Yay only one more week! The start is nearly there 😀
So I promised I would write about how I write today, and guess what? I didn’t prepare a single thing. This is probably going to be just a messy post with me rambling about writing…
This month I started writing these scribbled scenes. So far I’ve written 12 scenes, shame on me! It was supposed to be almost twice as much! I planned on writing every day and I haven’t written anything since Friday. The fact that I’ve been ill is still a pretty bad excuse. I’ll try to write some more tonight, but I first need inspiration!
Some things I’ve learned from writing these scenes is
- I really enjoy writing these short scenes!
- They are getting longer, which is a good sign I think. My scenes are getting more elaborate and that’s great.
- I don’t have to fear people’s criticism (I’m probably more critical about my own work than you are anyway). The first scenes I upload were terrifying. I was truly scared, and to be honest, I don’t even know why anymore. It feels so personal, but really, it’s not.
- I think I’m actually quite okay at writing. I’m not as bad as I thought I was.
- My scenes change dramatically based on my mood and it’s funny looking back at them. I wrote this scene called Darkness, which was pretty dark, and I wrote it on the day I heard of the US elections. I wasn’t even consciously doing it, but I think that cloud was Trump and the people were the US citizen metaphorically speaking.
- The scene that’s in my head is different from the scene that’s on paper, but I don’t know whether it matters. For example, in my head, the shed from The Prettiest Girls was in the middle of a desert-like area in an Arabian country, however I never wrote a word of it in the scene.
- Show, don’t tell. This is the tip that’s given a lot but it’s so important for a good story. You need to show the reader what’s going on and not just state it.
- Inspiration comes in many ways. For me it often comes in the form of one sentence. One gripping sentence, and that’s what I base my scene on. Usually I have no idea how to continue and just start writing until something starts to make sense.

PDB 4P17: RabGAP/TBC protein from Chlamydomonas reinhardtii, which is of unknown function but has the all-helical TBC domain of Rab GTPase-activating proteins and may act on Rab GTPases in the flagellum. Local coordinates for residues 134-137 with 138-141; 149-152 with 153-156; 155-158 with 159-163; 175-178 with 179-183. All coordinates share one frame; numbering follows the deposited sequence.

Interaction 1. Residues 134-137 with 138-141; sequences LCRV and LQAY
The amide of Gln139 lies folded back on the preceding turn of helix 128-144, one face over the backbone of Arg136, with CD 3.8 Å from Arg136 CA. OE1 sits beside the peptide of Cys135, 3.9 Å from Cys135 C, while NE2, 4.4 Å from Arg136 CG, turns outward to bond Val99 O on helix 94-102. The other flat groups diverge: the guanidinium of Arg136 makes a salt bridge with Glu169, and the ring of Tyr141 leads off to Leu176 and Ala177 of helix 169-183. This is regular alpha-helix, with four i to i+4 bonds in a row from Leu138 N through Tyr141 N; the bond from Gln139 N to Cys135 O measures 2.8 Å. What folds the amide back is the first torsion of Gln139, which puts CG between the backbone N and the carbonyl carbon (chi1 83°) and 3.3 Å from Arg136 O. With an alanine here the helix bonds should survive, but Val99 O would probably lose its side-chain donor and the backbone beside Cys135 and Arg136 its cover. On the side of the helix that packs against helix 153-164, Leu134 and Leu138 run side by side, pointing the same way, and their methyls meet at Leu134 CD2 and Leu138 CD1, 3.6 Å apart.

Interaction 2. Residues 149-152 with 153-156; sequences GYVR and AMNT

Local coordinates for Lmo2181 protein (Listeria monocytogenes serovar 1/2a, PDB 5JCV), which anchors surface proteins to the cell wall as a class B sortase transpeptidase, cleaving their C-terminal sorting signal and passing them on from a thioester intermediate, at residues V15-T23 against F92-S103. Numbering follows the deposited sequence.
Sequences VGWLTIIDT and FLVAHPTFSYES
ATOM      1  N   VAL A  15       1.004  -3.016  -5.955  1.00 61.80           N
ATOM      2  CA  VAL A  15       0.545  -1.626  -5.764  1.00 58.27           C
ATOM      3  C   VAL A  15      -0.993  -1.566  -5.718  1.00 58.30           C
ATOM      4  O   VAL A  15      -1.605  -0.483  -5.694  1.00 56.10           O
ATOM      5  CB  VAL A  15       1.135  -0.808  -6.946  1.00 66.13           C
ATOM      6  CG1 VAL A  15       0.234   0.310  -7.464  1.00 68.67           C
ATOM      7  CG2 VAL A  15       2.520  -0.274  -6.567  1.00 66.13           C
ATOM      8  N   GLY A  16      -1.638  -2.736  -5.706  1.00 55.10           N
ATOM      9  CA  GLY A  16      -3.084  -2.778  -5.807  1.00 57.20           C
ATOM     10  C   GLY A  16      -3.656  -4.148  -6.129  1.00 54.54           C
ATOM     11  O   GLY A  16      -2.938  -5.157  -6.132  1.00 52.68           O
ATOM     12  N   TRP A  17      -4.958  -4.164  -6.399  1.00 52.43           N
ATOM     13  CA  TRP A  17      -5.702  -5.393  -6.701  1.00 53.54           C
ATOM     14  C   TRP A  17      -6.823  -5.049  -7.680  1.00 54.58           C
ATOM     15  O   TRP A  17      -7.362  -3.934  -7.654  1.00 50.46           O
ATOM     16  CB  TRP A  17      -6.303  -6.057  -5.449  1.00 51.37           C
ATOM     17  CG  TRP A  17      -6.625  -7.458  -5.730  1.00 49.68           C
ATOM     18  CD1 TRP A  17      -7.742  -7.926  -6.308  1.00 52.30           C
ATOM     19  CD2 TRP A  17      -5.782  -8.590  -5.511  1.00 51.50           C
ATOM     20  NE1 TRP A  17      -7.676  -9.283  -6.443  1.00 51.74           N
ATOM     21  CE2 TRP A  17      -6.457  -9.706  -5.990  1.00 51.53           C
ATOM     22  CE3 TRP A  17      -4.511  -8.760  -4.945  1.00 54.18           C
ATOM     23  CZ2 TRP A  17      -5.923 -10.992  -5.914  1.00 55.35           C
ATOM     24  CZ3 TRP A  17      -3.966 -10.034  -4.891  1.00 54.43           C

- Ideas are hard to keep. They drift off so easily. I’ve had probably millions of ideas, but there are only few that I actually remember. Therefore it is so important to write your ideas down, even if it’s only in a few words!
- Sometimes writing takes a lot of time, because I’m not really into it, but sometimes I write a lot in a short time and everything just fits together. You have to find the stories that feel good, in order to write good.
- I have no clue what type of stories I like to write more. I wrote some contemporary scenes (e.g. Happily Ever After), some more sci-fi scenes (e.g. Prepare for Take-Off), and some fantasy scenes (e.g. Lethal). To be honest, I liked writing them all, so I guess I’ll just do whatever I feel like.
I hope I’ve given you some insight in how I write and what I’ve learned from it. There’s probably more I want to talk to you about but I can’t think of anything right now.
I was looking through my saved websites in my browser and I came across a post that I saved, which is apparently from 2013, but it has really great tips from literary agents about writing a novel. In this project we will not be writing novels of course, but I thought it might be useful anyway. The link is here.
I hope you’re as excited as I am for this project, and if you want to participate but didn’t fill in the form yet, you can do that right here: Short Story Society | *Everything* you need to know.
Don’t forget about the twitter session on Friday! It’s at 7pm CET / 6pm UTC and the tag is #shortstorysociety ! This Friday it’ll be an introductory chat, in which we will get to know each other better 🙂